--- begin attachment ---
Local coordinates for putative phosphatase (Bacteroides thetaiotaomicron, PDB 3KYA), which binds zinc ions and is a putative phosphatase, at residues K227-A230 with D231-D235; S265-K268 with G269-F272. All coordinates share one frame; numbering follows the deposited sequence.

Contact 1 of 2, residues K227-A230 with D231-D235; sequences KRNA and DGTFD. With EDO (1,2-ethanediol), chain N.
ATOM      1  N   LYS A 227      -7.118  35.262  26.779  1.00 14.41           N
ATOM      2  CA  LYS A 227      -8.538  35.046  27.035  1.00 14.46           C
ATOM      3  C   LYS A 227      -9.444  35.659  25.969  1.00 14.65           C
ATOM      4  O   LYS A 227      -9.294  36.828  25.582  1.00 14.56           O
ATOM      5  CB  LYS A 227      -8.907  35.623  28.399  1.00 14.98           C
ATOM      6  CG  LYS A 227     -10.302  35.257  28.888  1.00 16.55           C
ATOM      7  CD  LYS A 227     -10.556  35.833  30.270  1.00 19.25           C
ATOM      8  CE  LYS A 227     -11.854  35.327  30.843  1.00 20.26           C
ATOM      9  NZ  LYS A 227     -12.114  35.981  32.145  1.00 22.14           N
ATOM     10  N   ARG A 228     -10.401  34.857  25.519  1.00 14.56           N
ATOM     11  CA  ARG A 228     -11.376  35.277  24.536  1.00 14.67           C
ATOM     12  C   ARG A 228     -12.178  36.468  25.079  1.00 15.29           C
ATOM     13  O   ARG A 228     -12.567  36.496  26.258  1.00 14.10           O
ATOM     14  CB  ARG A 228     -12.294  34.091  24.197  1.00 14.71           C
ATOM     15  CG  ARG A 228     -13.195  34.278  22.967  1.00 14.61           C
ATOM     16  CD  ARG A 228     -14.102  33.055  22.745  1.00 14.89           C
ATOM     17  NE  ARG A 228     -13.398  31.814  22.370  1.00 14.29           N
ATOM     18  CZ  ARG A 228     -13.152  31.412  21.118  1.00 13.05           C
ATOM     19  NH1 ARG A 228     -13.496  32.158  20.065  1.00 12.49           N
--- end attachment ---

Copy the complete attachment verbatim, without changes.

Local coordinates for putative phosphatase (Bacteroides thetaiotaomicron, PDB 3KYA), which binds zinc ions and is a putative phosphatase, at residues K227-A230 with D231-D235; S265-K268 with G269-F272. All coordinates share one frame; numbering follows the deposited sequence.

Contact 1 of 2, residues K227-A230 with D231-D235; sequences KRNA and DGTFD. With EDO (1,2-ethanediol), chain N.
ATOM      1  N   LYS A 227      -7.118  35.262  26.779  1.00 14.41           N
ATOM      2  CA  LYS A 227      -8.538  35.046  27.035  1.00 14.46           C
ATOM      3  C   LYS A 227      -9.444  35.659  25.969  1.00 14.65           C
ATOM      4  O   LYS A 227      -9.294  36.828  25.582  1.00 14.56           O
ATOM      5  CB  LYS A 227      -8.907  35.623  28.399  1.00 14.98           C
ATOM      6  CG  LYS A 227     -10.302  35.257  28.888  1.00 16.55           C
ATOM      7  CD  LYS A 227     -10.556  35.833  30.270  1.00 19.25           C
ATOM      8  CE  LYS A 227     -11.854  35.327  30.843  1.00 20.26           C
ATOM      9  NZ  LYS A 227     -12.114  35.981  32.145  1.00 22.14           N
ATOM     10  N   ARG A 228     -10.401  34.857  25.519  1.00 14.56           N
ATOM     11  CA  ARG A 228     -11.376  35.277  24.536  1.00 14.67           C
ATOM     12  C   ARG A 228     -12.178  36.468  25.079  1.00 15.29           C
ATOM     13  O   ARG A 228     -12.567  36.496  26.258  1.00 14.10           O
ATOM     14  CB  ARG A 228     -12.294  34.091  24.197  1.00 14.71           C
ATOM     15  CG  ARG A 228     -13.195  34.278  22.967  1.00 14.61           C
ATOM     16  CD  ARG A 228     -14.102  33.055  22.745  1.00 14.89           C
ATOM     17  NE  ARG A 228     -13.398  31.814  22.370  1.00 14.29           N
ATOM     18  CZ  ARG A 228     -13.152  31.412  21.118  1.00 13.05           C
ATOM     19  NH1 ARG A 228     -13.496  32.158  20.065  1.00 12.49           N